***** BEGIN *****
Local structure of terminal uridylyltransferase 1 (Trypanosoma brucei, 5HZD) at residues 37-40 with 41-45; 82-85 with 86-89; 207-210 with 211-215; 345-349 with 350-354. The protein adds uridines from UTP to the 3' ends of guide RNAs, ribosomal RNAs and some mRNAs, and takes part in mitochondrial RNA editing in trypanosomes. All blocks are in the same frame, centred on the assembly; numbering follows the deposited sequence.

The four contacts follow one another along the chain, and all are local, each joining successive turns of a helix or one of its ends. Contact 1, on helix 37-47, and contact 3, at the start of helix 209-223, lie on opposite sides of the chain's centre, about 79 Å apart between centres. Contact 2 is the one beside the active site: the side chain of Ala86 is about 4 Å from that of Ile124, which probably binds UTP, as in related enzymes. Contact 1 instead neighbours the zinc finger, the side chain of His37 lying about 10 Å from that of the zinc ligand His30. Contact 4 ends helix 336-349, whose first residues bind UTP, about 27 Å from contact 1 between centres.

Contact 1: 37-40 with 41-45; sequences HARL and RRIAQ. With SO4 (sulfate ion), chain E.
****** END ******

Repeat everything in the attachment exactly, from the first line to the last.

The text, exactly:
Local structure of terminal uridylyltransferase 1 (Trypanosoma brucei, 5HZD) at residues 37-40 with 41-45; 82-85 with 86-89; 207-210 with 211-215; 345-349 with 350-354. The protein adds uridines from UTP to the 3' ends of guide RNAs, ribosomal RNAs and some mRNAs, and takes part in mitochondrial RNA editing in trypanosomes. All blocks are in the same frame, centred on the assembly; numbering follows the deposited sequence.

The four contacts follow one another along the chain, and all are local, each joining successive turns of a helix or one of its ends. Contact 1, on helix 37-47, and contact 3, at the start of helix 209-223, lie on opposite sides of the chain's centre, about 79 Å apart between centres. Contact 2 is the one beside the active site: the side chain of Ala86 is about 4 Å from that of Ile124, which probably binds UTP, as in related enzymes. Contact 1 instead neighbours the zinc finger, the side chain of His37 lying about 10 Å from that of the zinc ligand His30. Contact 4 ends helix 336-349, whose first residues bind UTP, about 27 Å from contact 1 between centres.

Contact 1: 37-40 with 41-45; sequences HARL and RRIAQ. With SO4 (sulfate ion), chain E.